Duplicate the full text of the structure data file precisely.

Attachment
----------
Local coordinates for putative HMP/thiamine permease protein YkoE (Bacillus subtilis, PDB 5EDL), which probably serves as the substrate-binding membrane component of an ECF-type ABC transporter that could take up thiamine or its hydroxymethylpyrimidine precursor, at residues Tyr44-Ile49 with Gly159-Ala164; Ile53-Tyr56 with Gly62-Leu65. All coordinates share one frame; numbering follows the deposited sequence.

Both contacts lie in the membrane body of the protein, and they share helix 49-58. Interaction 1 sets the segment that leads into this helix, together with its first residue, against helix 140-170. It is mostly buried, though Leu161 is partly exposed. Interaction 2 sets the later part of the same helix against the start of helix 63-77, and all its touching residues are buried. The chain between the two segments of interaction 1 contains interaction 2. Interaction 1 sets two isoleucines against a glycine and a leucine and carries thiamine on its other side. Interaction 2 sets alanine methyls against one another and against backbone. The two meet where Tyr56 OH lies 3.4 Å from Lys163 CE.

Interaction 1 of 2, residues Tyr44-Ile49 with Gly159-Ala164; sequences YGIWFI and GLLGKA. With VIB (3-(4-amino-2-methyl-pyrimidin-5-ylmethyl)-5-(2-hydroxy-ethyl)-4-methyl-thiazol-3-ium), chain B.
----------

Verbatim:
Local coordinates for putative HMP/thiamine permease protein YkoE (Bacillus subtilis, PDB 5EDL), which probably serves as the substrate-binding membrane component of an ECF-type ABC transporter that could take up thiamine or its hydroxymethylpyrimidine precursor, at residues Tyr44-Ile49 with Gly159-Ala164; Ile53-Tyr56 with Gly62-Leu65. All coordinates share one frame; numbering follows the deposited sequence.

Both contacts lie in the membrane body of the protein, and they share helix 49-58. Interaction 1 sets the segment that leads into this helix, together with its first residue, against helix 140-170. It is mostly buried, though Leu161 is partly exposed. Interaction 2 sets the later part of the same helix against the start of helix 63-77, and all its touching residues are buried. The chain between the two segments of interaction 1 contains interaction 2. Interaction 1 sets two isoleucines against a glycine and a leucine and carries thiamine on its other side. Interaction 2 sets alanine methyls against one another and against backbone. The two meet where Tyr56 OH lies 3.4 Å from Lys163 CE.

Interaction 1 of 2, residues Tyr44-Ile49 with Gly159-Ala164; sequences YGIWFI and GLLGKA. With VIB (3-(4-amino-2-methyl-pyrimidin-5-ylmethyl)-5-(2-hydroxy-ethyl)-4-methyl-thiazol-3-ium), chain B.